The lesser-known option confuses many more people and is growing in popularity with insurance companies. The Percentage Deductible combines math with insurance and can sound great when they sell you the policy. Put simply, homeowners can determine their deductible in the event of a claim by taking their deductible percentage and multiplying it by the total value of the home/property for which the home/property is insured. This causes a little more confusion so consider the following example. If your home/property is insured for $350,000 and the deductible is 1% of that coverage, you are agreeing to pay a $3,500 deductible. Hennessey Roofing highly recommends that you choose a flat rate deductible, but if you must do a percentage, don’t agree to pay more than 1%.
What Are Deductibles?
- Deductibles are the out-of-pocket costs homeowners are responsible for before insurance coverage kicks in.
- They are subtracted from the total claim amount paid by the insurance.
- Homeowners should pay deductibles directly to their roofing contractor as part of the roofing project cost.
Legality Concerning Roofing Deductibles in Colorado:
- According to a Colorado Senate bill, roofing contractors cannot legally cover your deductible.
- Offering to cover deductibles can result in insurance fraud charges in Colorado.
- Monthly premiums do not contribute towards your deductible, a common point of confusion.
Flat Rate vs Percentage Deductibles:
Flat Rate Deductibles:
- More common and simpler to understand.
- Options typically include a higher deductible for lower monthly premiums and a lower deductible for higher monthly premiums.
- Suitable for different budgetary needs.
- Increasingly popular with insurers but more complex.
- Calculated by multiplying the deductible percentage by the total insured value of the home/property.
- Example: A 1% deductible on a $350,000 home equals a $3,500 deductible.
- Hennessey Roofing advises choosing a flat rate deductible or limiting the percentage deductible to no more than 1%.
What Is Code Coverage or Code Compliance Insurance?
Code coverage presents an opportunity for homeowners with older roofs. As time passes and new data are available for building departments, they often update building code requirements. This means that your older roofs may not be up to the current building code in your area. If a covered event causes damage to your roof and you have the code coverage insurance option, the insurance company will pay to help you bring your roof up to code and repair the damage to the roof. If a homeowner does not have this code coverage option, the homeowner is responsible for the cost of getting their roof up to code. This would be an additional expense above and beyond your deductible.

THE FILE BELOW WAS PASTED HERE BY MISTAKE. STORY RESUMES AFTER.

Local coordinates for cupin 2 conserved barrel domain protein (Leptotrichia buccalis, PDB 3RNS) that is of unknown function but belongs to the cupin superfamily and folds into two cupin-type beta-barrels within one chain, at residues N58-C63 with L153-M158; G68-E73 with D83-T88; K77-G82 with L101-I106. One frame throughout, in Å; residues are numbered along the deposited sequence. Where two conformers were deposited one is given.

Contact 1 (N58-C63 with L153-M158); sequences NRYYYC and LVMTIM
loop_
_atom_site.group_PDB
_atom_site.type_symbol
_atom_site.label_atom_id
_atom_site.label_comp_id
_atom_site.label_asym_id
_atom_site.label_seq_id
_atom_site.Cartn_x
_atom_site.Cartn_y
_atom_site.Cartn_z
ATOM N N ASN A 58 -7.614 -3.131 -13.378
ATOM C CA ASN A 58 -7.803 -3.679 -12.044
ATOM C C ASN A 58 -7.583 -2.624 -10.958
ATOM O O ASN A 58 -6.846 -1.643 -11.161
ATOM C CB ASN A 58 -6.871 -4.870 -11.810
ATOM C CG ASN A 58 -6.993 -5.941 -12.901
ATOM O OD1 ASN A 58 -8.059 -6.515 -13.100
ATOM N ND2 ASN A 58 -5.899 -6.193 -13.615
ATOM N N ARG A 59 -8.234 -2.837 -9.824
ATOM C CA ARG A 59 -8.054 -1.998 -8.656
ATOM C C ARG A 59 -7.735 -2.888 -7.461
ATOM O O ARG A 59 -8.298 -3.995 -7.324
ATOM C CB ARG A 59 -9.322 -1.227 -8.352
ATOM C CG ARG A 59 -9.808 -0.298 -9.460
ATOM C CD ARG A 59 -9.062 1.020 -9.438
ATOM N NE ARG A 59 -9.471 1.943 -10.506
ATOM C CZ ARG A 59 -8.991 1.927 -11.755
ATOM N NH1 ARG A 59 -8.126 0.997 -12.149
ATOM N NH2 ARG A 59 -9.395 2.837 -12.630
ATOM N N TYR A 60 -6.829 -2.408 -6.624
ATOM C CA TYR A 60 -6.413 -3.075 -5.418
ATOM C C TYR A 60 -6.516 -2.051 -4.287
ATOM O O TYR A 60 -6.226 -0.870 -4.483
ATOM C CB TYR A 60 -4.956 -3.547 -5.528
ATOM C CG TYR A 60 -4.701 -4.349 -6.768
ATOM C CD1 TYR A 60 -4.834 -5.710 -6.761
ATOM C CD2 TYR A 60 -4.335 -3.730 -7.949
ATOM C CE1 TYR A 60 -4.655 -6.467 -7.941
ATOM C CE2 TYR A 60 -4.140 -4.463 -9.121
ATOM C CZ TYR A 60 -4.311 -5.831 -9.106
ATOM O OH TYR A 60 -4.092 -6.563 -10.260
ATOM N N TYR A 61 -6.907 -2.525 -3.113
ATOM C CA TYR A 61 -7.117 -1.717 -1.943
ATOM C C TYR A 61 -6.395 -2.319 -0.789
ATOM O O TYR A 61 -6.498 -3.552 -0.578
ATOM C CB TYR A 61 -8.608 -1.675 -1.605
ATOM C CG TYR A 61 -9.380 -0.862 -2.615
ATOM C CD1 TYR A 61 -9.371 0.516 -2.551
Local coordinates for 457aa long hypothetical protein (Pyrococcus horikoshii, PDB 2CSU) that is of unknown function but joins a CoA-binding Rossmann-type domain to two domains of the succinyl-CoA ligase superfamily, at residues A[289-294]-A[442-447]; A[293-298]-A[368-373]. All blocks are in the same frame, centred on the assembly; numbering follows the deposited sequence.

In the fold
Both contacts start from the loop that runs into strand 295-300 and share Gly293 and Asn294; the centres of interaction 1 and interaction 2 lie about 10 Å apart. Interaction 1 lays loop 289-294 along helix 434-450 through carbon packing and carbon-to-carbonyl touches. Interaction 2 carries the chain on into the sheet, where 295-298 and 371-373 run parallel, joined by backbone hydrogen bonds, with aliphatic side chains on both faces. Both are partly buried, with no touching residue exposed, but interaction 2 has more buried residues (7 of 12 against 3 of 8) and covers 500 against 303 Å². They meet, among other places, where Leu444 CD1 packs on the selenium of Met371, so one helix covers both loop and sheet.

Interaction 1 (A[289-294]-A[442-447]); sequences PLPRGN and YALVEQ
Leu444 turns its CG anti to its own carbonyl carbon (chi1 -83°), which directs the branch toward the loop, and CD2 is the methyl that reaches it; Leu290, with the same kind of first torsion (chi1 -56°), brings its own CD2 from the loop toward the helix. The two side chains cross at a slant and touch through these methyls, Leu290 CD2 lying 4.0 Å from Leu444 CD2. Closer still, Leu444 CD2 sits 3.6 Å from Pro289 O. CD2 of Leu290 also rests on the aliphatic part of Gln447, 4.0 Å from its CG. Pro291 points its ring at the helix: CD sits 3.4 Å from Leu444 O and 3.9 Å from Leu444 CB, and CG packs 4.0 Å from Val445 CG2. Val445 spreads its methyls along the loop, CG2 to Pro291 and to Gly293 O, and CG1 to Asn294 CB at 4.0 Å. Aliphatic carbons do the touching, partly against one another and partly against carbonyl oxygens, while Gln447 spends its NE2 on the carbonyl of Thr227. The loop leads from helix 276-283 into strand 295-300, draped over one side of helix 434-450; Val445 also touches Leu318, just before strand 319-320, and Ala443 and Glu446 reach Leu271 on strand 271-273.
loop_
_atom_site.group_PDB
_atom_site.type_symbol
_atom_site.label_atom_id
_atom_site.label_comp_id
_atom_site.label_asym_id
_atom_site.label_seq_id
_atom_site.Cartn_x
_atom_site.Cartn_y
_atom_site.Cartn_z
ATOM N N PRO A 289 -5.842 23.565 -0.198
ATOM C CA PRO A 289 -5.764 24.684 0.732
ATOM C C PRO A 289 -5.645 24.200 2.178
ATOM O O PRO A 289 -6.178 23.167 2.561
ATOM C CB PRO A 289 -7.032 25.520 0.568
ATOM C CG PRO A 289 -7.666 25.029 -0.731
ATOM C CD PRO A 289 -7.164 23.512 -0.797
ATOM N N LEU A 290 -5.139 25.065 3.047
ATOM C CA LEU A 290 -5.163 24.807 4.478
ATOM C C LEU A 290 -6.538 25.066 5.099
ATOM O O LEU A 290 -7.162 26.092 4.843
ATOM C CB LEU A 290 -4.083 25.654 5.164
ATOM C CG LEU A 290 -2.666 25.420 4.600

Code coverage insurance is an essential aspect for homeowners, especially those with older roofs. It’s designed to align your home with current building codes during repairs or replacements. Here’s a breakdown of what this insurance entails:
Benefits for Homeowners with Older Roofs:
- As building codes evolve, older roofs might not meet current standards.
- Code coverage insurance is particularly beneficial in these cases.
How Code Coverage Works:
- When a covered event (like a storm or natural disaster) damages your roof, this insurance kicks in.
- It covers the cost of updating your roof to meet current building codes as part of the repair process.
- This ensures your roof not only gets repaired but also complies with the latest safety and construction standards.
Financial Implications Without Code Coverage:
- Without this coverage, homeowners bear the full cost of making their roofs code-compliant.
- This expense is in addition to the standard deductible on your policy.
- The lack of code coverage can significantly increase out-of-pocket costs during roof repairs.
Why Consider Code Coverage Insurance:
- Provides peace of mind knowing your roof will meet safety standards after repairs.
- Protects against unexpected financial burdens associated with code compliance.
- A smart investment for homes with roofing that may soon be outdated by new codes.
What Are Cosmetic Waivers For Roofing Insurance?
Cosmetic waivers for roof insurance in Colorado come up often. They create some of the biggest points of contention between insurance companies and homeowners in Colorado. A cosmetic waiver (a.k.a. cosmetic exclusion or cosmetic endorsement) exists within many homeowners’ insurance policies that state that the insurance company will not pay for cosmetic damages to their roof. Homeowners usually take this to mean minor or small repairs. In fact, insurance companies take this to mean anything that is not a structural or functional issue in how the roof performs. This means that ugly hail damage to your roof that doesn’t create leaks or structural damage can often be waived by insurance companies. This is particularly frustrating for homeowners that are looking to sell their home or who live in heavily-regulated HOAs.
Summary of Roofing Insurance in Colorado
Roof insurance in Colorado creates many concerns for homeowners of all ages. The policies are often hard to understand and use vocabulary that many people don’t see on a regular basis. We believe that our job as your professional and stress-free roofing contractor in Colorado Springs is to help you navigate the roofing insurance process to get the most from your insurance companies. Our team regularly communicates with these insurance companies, adjusters, and building engineers to help our customers get the most out of their insurance coverage. Contact us today to learn more about your policy and your options for repairing or replacing your damaged roof.